Calgary Transit is currently conducting a pilot project regarding the implementation of tactile strips placed at the Bridgeland and City Hall CTrain stations.
The tactile strips have been implemented as part of Calgary Transit’s push to increase accessibility and wayfinding.
“It’s important for us to make sure that all of our CTrain stations or platforms are accessible for all customers,” said Jenn Boyer with Calgary Transit.
Calgary Transit collaborated with an accessibility consultant and an accessibility committee to determine what different aspects of the tactile strips would be most beneficial to those who would use them.
“The city is listening to the groups, whether it’s the groups of vision loss or wheelchairs. When somebody needs something made accessible, they go in and try and find a way to make it accessible,” said Deb Bignell, orientation and mobility specialist from Vision Loss Rehabilitation Canada, partner of CNIB.
Tactile strips create a change in texture that can be felt underfoot or with a cane by those with low vision or vision loss. Smooth lines within the tactile strips indicate that it is safe to walk, raised lines indicate to stop walking and right-angle turns assist with way-finding.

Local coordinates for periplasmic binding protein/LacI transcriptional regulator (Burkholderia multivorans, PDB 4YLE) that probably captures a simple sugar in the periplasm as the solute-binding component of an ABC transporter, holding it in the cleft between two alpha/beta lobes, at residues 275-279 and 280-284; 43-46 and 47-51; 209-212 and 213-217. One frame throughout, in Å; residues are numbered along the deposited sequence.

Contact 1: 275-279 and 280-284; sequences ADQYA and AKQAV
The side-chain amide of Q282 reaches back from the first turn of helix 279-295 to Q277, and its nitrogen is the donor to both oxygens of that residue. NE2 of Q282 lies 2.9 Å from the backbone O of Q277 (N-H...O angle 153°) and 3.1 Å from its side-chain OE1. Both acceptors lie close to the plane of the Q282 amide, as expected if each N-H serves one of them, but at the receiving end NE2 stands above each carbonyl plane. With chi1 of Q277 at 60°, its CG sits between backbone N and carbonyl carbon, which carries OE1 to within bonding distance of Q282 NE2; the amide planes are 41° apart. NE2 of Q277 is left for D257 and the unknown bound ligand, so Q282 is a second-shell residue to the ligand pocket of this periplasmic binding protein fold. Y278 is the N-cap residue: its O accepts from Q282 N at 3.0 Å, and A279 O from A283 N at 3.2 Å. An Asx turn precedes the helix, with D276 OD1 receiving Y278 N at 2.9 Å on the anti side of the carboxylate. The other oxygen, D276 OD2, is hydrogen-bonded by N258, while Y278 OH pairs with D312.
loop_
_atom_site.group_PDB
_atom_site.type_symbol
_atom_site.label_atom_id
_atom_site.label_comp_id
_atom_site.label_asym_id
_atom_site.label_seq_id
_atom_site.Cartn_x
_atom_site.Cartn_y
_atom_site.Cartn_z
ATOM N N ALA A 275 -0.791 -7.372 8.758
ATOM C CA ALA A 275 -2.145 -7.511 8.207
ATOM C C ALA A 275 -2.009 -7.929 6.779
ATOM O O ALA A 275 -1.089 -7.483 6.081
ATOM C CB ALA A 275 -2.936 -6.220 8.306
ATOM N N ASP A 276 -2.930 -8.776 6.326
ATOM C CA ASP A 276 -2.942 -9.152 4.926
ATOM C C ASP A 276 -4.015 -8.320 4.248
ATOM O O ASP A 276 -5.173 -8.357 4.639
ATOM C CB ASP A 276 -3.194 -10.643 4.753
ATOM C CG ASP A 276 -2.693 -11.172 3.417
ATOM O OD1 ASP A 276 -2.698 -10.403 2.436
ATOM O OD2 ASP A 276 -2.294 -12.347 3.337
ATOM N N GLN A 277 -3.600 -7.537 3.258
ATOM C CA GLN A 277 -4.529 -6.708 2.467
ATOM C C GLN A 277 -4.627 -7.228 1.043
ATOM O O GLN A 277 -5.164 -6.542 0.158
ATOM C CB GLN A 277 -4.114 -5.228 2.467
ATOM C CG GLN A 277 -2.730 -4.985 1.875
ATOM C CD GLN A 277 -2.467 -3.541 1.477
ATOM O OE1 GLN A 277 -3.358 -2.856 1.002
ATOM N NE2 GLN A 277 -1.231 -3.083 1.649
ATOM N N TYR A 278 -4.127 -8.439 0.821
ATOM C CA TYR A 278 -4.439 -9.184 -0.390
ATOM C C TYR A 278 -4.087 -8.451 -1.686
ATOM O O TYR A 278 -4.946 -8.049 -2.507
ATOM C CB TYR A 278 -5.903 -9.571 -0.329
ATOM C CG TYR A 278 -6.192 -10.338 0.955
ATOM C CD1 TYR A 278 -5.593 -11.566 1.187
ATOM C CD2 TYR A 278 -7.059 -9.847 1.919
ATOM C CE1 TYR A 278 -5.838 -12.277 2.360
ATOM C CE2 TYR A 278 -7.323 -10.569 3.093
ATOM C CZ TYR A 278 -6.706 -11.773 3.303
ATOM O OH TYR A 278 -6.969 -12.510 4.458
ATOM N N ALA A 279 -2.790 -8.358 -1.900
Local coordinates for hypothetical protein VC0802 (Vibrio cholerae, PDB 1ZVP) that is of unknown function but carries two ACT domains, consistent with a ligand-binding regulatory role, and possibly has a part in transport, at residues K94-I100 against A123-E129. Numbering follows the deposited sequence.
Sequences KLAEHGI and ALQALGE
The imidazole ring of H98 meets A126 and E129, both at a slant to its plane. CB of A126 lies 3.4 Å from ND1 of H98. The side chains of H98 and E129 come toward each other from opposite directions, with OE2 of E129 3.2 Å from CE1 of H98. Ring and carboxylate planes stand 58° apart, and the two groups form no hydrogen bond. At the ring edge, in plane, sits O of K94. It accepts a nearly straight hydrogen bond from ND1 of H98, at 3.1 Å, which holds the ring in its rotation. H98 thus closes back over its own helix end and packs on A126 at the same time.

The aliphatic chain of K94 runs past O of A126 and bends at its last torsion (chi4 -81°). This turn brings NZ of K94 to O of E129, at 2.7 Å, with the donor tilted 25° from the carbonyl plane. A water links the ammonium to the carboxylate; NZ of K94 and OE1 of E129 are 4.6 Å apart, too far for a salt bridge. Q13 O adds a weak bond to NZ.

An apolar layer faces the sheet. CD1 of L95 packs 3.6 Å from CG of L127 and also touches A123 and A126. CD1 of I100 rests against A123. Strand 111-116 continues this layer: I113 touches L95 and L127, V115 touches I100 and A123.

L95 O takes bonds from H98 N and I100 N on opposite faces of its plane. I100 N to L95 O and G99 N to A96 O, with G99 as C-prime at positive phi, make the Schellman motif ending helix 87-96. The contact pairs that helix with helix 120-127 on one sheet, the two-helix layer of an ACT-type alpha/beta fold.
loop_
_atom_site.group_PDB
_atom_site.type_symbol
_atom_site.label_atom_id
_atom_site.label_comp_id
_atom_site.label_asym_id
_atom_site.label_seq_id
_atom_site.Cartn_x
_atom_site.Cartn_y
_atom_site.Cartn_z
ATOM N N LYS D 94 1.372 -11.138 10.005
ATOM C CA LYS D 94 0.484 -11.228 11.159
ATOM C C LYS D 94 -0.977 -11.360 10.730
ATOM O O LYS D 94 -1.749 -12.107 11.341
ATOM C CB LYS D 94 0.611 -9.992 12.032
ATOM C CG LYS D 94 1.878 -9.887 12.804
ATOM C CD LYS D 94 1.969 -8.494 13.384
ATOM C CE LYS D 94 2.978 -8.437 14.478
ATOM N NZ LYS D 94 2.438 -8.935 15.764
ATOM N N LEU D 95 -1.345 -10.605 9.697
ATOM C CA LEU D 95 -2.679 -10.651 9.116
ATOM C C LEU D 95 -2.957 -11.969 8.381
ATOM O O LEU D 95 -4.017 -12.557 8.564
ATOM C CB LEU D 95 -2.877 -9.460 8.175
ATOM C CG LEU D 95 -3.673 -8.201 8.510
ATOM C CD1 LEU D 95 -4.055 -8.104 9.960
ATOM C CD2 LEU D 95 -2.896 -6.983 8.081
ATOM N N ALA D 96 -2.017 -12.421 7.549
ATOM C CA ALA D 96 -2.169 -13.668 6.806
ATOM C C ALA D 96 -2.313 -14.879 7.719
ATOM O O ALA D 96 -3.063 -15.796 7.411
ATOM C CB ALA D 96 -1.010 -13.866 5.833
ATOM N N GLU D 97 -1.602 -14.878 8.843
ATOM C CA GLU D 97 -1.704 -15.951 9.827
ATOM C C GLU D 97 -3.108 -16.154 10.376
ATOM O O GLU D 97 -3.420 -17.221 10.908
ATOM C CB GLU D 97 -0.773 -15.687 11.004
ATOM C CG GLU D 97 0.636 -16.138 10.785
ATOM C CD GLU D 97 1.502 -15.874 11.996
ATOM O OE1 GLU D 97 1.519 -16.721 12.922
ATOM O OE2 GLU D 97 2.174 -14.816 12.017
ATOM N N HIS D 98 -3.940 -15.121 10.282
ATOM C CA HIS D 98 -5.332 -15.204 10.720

The blue colour of the strips was used in order to provide contrast to the grey concrete in order to assist those with low vision.
The tactile strips have been designed for those specifically with low vision or vision loss, however, they can also be used as an extra barrier between the platforms and passing CTrains.
The tactile strips are currently in their pilot phase to help determine whether or not they increase wayfinding and accessibility and if they should be placed at other LRT stations.
Calgary Transit is currently offering a space to provide online feedback on the tactile stripes for customers. QR codes can be found at Bridgeland and City Hall CTrain stations to access the form.
Calgary Transit will be partnering with CNIB, a Canadian non-profit organization that provides information about vision health. This partnership will assist in recruiting participants who want to participate in the in-person focus groups which are anticipated to start in the summer of 2023 to further determine the tactile strips’ significance in accessibility.
The pilot phase will run until 2024, after which further decisions will be made.
“It’s important because it keeps individuals safe and allows them to utilize the public transit…they have the ability to get to places safely and confidently,” said Bignell.